The Scooter Accident Study uses simulations to suggest ways that riders can reduce brain injuries

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A team of researchers at Changsha University of Science and Technology, working with a colleague from Xiamen University of Technology, has found that scooter riders can reduce their chances of suffering a brain injury in a crash if they better protect themselves. In their paper published in Royal Society Interface MagazineIn this article, the group describes rebuilding scenarios of crash scenarios for electric self-balancing scooters (ESSs) to learn more about the injuries that often occur.

The researchers started their work after learning that motorcycle accidents are on the increase worldwide due to their growing popularity. They also noted that many of these accidents lead to serious brain injuries. To learn more about the events that led to such injuries, they reconstructed multiple accident scenarios using “failed” videos on social media and applied what they describe as computational methods. The result was a generation of hypothetical scooter riders who collided under scenarios such as running into a stop sign, a car or a person, resulting in the scooter rider being thrown from the scooter to the ground – and in many cases, a head injury.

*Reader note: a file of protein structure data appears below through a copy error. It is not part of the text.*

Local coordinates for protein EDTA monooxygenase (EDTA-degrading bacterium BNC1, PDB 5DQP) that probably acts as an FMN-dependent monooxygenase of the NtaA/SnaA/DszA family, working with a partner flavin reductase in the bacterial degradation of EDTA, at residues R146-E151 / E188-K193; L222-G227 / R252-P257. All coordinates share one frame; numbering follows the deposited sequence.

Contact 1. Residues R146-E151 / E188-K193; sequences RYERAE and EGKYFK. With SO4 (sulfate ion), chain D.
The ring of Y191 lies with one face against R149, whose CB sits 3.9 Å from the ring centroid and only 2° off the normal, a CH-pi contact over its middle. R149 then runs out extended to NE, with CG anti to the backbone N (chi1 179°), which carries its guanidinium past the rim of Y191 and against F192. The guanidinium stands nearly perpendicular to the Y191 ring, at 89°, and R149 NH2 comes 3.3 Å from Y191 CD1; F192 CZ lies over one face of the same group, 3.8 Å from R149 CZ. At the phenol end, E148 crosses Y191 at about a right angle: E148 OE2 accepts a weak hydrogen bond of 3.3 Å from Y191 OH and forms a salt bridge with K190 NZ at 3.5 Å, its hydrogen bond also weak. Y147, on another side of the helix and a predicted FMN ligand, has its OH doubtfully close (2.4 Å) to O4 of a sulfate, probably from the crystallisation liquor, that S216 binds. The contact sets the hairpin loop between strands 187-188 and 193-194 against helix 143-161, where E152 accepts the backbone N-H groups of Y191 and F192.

The researchers were able to manipulate the actions of the scooter rider in simulations to learn more about the implications of actions taken before and during an accident. They found that all too often, scooter riders fail to take any injury precautions when an accident occurs. They further noted that such failures often lead to injuries that are worse than if the rider had taken precautionary measures. They noted, for example, that simply raising the arms to cover the head while in the air would protect the rider’s head and brain from inevitable falls, especially if the rider was not wearing a helmet.

The researchers also found that the type of ESS did not make a significant difference in the risk of head injuries – two-wheeled and single-wheeled scooters were just as dangerous. They also calculated that nearly half of the riders who crash have about a 50/50 chance of a skull fracture in any crash. They concluded that head injuries could be significantly reduced by riders if they used their limbs to mitigate blows to the head when accidents occurred.

E-scooter simulation highlights riders’ head injury risks from falling

more information:
Fang Wang et al., Numerical investigation of jockey head injury in typical scenarios of individual electric self-balancing scooter accidents, Royal Society Interface Magazine (2022). DOI: 10.1098 / rsif.2022.0495

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